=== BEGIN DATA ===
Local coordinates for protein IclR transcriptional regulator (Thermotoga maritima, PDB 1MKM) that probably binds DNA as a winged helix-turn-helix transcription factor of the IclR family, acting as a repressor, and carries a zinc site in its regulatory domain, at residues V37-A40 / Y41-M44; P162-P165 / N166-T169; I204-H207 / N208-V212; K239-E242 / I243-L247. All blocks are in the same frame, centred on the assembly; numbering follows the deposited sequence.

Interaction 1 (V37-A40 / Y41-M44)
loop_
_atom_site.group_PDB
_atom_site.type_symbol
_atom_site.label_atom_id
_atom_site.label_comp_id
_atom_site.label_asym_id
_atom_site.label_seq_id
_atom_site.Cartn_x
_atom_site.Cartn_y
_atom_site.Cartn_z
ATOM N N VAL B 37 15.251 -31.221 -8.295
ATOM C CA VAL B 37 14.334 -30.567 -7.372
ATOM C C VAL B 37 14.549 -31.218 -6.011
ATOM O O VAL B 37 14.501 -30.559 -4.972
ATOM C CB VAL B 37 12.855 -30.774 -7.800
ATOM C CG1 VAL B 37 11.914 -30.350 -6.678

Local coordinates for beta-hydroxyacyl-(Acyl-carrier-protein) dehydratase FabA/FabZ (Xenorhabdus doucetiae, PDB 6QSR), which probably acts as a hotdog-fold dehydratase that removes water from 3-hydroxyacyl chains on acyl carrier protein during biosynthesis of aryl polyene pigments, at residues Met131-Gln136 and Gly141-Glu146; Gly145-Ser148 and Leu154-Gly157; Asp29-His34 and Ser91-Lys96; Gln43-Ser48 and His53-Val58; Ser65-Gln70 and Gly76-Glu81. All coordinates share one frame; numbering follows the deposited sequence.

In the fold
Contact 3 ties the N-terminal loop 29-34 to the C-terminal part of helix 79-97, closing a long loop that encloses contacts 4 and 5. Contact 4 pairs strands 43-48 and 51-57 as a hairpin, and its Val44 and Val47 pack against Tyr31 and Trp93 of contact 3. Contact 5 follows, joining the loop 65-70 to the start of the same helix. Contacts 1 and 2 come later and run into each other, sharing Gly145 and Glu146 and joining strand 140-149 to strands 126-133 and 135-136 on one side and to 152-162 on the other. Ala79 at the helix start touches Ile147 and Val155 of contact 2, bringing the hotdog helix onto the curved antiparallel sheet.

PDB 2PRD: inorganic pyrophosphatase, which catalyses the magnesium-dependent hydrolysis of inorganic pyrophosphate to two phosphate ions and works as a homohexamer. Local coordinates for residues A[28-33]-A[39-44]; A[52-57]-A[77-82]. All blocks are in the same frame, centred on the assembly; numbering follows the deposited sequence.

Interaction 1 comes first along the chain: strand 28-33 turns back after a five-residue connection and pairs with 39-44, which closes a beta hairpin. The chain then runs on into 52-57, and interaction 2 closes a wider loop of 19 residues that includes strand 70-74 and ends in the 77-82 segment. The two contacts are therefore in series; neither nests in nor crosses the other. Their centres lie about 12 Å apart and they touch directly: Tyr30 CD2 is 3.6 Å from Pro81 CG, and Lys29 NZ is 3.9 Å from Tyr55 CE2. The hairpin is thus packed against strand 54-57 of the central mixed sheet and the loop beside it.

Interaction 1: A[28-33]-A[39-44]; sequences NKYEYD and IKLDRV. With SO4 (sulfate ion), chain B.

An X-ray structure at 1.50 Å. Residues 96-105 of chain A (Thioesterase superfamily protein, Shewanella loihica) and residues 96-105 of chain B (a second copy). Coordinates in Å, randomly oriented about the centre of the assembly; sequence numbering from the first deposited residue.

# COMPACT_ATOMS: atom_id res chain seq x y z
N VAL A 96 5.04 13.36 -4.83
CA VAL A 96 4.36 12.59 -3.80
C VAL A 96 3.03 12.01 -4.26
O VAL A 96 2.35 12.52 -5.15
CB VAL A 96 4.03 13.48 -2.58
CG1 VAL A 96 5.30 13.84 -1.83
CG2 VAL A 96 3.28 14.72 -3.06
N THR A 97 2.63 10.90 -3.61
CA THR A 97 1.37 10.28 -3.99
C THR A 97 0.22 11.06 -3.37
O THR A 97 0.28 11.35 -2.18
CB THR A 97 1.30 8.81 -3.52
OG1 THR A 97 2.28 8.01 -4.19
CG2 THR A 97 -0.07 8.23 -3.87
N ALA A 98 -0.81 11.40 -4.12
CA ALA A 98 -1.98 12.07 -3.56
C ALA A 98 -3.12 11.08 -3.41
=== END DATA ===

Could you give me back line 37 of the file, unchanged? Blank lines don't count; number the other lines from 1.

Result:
O THR A 97 0.28 11.35 -2.18